Pink immature adults (the lifecycle of a locust goes from eggs, to hoppers, to very active pink immature adults, to yellow mature adults which lay eggs) fly high and cover long distances during day hours along with the westerly winds coming from the Pakistan side. Most of these pink immature adults settle on trees during night, and mostly fly during the day. There are active swarms of immature locusts in 8 districts in Rajasthan (Barmer, Jodhpur, Nagaur, Bikaner, Ganganagar, Hanumangarh, Sikar and Jaipur) and 7 districts in Madhya Pradesh (Satna, Gwalior, Seedhi, Rajgarh, Baitul, Devas, Agar Malwa).

"The immature locust is very active and their mobility makes it difficult to control the swarm at one location and it takes four to five days of control at different locations to control a particular locust swarm," the ministry said in the statement.

What are the government measures to control the plague?

The nodal authority for dealing with locusts is the Locust Warning Organisation (LWO) under the agriculture ministry. The government has placed an order for buying 60 spraying machines from UK-based company Micron, and two firms have been finalised for supply of drones for aerial spraying of insecticides for effective control over tall trees and inaccessible areas. At present, 89 fire brigades for pesticide spray, 120 survey vehicles, 47 control vehicles with spray equipment and 810 tractor mounted sprayers have been deployed for effective locust control, as per requirement on different days.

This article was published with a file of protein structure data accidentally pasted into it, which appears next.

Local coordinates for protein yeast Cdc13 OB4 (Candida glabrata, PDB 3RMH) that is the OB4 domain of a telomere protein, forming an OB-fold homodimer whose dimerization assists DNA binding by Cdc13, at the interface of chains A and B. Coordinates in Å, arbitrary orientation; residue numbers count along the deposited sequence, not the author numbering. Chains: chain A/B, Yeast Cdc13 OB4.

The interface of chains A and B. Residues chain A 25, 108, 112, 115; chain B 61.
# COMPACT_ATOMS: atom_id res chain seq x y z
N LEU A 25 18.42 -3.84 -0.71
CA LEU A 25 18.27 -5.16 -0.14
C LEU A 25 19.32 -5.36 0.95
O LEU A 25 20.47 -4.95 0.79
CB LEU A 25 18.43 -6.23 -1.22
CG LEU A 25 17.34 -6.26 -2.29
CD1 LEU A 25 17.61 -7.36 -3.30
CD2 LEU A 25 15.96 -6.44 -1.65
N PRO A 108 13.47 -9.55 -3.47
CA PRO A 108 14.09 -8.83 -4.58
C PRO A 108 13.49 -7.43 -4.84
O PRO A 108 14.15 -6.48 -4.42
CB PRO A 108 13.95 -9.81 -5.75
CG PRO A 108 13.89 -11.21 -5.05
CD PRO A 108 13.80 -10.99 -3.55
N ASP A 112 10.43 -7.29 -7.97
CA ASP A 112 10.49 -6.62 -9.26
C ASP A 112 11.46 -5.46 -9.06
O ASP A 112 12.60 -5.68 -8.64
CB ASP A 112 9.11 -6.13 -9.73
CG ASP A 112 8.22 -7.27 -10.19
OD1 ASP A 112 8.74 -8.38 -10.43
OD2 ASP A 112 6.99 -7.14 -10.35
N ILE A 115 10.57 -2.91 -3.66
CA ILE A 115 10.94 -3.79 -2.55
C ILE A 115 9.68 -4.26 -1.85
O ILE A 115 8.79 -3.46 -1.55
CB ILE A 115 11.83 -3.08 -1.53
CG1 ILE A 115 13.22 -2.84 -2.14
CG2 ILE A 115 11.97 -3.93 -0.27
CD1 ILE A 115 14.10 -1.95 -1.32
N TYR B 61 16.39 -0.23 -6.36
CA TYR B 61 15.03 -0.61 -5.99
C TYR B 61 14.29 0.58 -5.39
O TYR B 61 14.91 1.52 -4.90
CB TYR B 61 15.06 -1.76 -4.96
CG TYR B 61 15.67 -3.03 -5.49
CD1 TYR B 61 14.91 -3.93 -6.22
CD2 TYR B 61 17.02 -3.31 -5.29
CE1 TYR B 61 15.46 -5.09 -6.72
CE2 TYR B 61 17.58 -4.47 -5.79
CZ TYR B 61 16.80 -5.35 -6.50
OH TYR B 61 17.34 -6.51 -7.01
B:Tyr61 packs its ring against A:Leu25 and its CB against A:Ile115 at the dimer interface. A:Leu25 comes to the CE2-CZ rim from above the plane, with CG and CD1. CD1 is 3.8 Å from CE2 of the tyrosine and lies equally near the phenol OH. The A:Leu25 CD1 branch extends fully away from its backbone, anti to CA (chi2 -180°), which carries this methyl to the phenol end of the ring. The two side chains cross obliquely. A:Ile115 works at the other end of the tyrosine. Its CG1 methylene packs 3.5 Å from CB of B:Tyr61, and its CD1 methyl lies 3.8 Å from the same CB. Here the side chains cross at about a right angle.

For effective control of locusts beyond scheduled desert areas, temporary control camps have been established in Ajmer, Chittorgarh, Dausa in Rajasthan; Mandsaur, Ujjain, Shivpuri in Madhya Pradesh and Jhansi in Uttar Pradesh, the ministry added. The ministry said it has received permission from civil aviation ministry for use of drones for locust control. "Two firms have been finalised through tender for use of drones for spray of pesticides for locust control," it added.

Currently, the Locust Control Offices have 21 Micronair and 26 Ulvamast spray machines which are being utilized for locust control. Meanwhile, supply order for procurement of additional 55 vehicles has been placed to strengthen the control potential. Adequate stock pesticide Malathion has been maintained at Locust Control Organisations.

Advisories have been issued to Rajasthan, Gujarat, Haryana and Punjab regarding the locust attack and necessary measures to be taken for effective control and pesticides that are to be used for effective locust control in cropped areas.

-Inputs from PTI